AN ASHBOURNE man has described a letter he wrote to a living person who gave up their kidney to save his life.
Peter Mellor, 51, will never meet the person who donated his new kidney, which he needed after he started to lose his battle with an auto-immune disease, but he has written a letter thanking them for their act of kindness.
Last December Peter’s details were added to the NHS Organ Donor Register and five months later, he was contacted by the Nottingham transplant team with news that a living donor had come forward to give a kidney and Peter could be a potential match.
As soon as he was better, Peter and his partner Heather Wheeldon set about writing a letter, which they say is the hardest thing they have ever had to do.
He started by telling the donor how thankful he was. Then he went on to tell them about his life and how he and Heather each had two children.
He explained how much he loved walking his dogs – something he had been unable to do for the best part of a year.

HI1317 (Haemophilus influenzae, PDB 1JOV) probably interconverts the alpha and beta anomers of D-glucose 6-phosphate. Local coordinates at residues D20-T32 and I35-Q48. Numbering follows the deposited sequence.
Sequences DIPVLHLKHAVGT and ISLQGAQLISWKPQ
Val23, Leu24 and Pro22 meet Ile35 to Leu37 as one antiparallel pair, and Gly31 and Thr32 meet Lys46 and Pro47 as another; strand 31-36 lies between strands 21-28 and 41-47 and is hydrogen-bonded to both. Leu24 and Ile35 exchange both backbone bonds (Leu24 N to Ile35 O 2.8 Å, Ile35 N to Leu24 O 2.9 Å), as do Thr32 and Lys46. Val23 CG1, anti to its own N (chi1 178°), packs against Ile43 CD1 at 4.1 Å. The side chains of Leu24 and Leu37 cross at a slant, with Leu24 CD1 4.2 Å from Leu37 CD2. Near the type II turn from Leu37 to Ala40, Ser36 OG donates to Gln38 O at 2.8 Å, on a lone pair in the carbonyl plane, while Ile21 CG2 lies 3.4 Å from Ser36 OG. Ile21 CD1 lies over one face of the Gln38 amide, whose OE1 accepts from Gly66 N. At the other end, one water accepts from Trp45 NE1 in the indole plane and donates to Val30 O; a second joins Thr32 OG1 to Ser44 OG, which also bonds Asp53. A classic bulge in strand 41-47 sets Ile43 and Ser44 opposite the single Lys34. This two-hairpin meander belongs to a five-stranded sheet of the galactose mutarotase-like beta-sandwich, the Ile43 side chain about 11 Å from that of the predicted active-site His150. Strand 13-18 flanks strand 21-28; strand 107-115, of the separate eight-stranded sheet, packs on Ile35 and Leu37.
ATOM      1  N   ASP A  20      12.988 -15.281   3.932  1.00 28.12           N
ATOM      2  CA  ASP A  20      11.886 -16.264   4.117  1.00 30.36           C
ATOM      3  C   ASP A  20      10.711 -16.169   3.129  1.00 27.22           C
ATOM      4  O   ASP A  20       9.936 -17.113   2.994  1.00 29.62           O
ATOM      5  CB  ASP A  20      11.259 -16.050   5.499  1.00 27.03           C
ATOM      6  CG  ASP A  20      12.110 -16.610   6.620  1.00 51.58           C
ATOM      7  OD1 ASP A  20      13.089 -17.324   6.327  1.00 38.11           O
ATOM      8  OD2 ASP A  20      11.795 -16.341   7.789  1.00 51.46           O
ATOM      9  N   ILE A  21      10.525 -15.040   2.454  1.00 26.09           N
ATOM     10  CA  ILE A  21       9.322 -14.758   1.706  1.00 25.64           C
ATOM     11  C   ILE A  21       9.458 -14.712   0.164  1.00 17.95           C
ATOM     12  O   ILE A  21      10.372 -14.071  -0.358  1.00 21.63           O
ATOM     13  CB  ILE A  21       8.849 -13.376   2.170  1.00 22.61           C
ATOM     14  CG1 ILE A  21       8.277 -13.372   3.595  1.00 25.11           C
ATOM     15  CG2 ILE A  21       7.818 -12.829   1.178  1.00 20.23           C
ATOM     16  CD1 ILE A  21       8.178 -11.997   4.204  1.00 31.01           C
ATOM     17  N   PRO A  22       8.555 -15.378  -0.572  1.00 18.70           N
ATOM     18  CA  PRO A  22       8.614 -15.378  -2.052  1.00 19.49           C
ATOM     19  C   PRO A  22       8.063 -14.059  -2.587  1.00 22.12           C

He also wrote about being on potassium restrictions and not being able to eat things like vegetables, crisps and chocolate – and Heather’s homemade tomato soup.
He said: “I used to be involved in the Shrovetide Football game but I’ve been unable to play for a while.
“Last year, I just went to the special meal before the game kicked off.
“It would have been impossible for me to play. I’ve missed things like that. I’ve missed leading a normal life.
“I’m still a bit sore, but I’m fine. When I think that my renal failure was at 96 per cent, I can see just why I needed to sleep in the day.
“I can see why going out with the dogs was difficult. Everything was hard for me, but you don’t like to admit it. Now I feel really good.
Although Peter and Heather will never know who their donor was, they have been told that the patient is recovering well from the surgery.
He said: “I wanted the person to know just what their kidney has done for me. It has given me my life back.
“I have been able to go back to work, walk the dogs and eat homemade tomato soup again.
“I feel like a new man. I am so well. I felt better almost as soon as the operation was over.
“This gift can not be underestimated. This person has given me back my health. I will be forever grateful.”
He has also appealed for people to sign up to become donors themselves.
He added: “Please sign the organ donor register. You, too, could save a life.”
To find out more about the organ donor register visit www.organdonation.nhs.uk